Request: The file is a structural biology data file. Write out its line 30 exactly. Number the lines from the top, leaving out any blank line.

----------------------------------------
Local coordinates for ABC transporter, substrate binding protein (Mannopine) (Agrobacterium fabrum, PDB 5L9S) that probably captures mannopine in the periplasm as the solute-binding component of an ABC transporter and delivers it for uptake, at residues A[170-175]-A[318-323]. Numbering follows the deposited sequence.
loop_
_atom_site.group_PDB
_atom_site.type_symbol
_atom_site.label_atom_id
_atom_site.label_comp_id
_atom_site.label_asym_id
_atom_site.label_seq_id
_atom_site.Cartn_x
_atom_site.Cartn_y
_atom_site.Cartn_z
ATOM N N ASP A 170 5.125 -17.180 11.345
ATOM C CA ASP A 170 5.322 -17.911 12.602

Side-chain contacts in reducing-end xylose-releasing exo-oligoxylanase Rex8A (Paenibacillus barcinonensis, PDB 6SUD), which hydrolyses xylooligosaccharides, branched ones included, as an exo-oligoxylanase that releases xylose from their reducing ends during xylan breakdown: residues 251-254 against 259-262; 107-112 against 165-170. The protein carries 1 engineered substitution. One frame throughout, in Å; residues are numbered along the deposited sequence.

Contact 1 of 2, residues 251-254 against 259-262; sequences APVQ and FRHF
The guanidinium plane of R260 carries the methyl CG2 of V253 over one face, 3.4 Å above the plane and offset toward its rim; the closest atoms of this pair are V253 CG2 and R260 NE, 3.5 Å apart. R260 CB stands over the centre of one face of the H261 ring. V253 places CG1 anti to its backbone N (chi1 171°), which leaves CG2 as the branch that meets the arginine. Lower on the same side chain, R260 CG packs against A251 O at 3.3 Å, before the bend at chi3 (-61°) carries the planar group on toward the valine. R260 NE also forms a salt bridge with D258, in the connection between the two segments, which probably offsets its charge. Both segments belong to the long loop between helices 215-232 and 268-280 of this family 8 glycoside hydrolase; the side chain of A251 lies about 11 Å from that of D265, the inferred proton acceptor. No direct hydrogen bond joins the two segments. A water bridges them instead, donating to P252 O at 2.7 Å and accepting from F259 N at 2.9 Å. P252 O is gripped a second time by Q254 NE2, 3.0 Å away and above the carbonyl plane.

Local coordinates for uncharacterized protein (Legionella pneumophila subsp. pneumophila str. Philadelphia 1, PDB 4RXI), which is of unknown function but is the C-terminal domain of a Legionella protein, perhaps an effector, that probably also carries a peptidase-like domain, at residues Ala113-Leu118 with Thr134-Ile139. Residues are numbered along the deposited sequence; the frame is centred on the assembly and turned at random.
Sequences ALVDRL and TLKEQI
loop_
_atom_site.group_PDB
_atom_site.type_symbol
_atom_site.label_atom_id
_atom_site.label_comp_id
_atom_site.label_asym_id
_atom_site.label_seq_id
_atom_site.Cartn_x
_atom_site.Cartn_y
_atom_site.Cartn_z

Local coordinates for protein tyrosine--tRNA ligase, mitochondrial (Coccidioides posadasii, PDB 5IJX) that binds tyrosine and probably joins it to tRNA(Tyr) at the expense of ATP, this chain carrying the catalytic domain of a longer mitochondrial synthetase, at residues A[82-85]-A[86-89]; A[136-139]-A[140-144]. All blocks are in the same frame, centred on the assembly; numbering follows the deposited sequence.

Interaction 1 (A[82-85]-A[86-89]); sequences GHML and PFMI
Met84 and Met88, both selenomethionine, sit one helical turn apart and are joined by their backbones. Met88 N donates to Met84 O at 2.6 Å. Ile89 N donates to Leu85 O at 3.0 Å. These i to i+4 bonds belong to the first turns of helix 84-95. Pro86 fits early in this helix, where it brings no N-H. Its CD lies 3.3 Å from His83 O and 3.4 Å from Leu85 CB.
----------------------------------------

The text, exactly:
Interaction 1 (A[82-85]-A[86-89]); sequences GHML and PFMI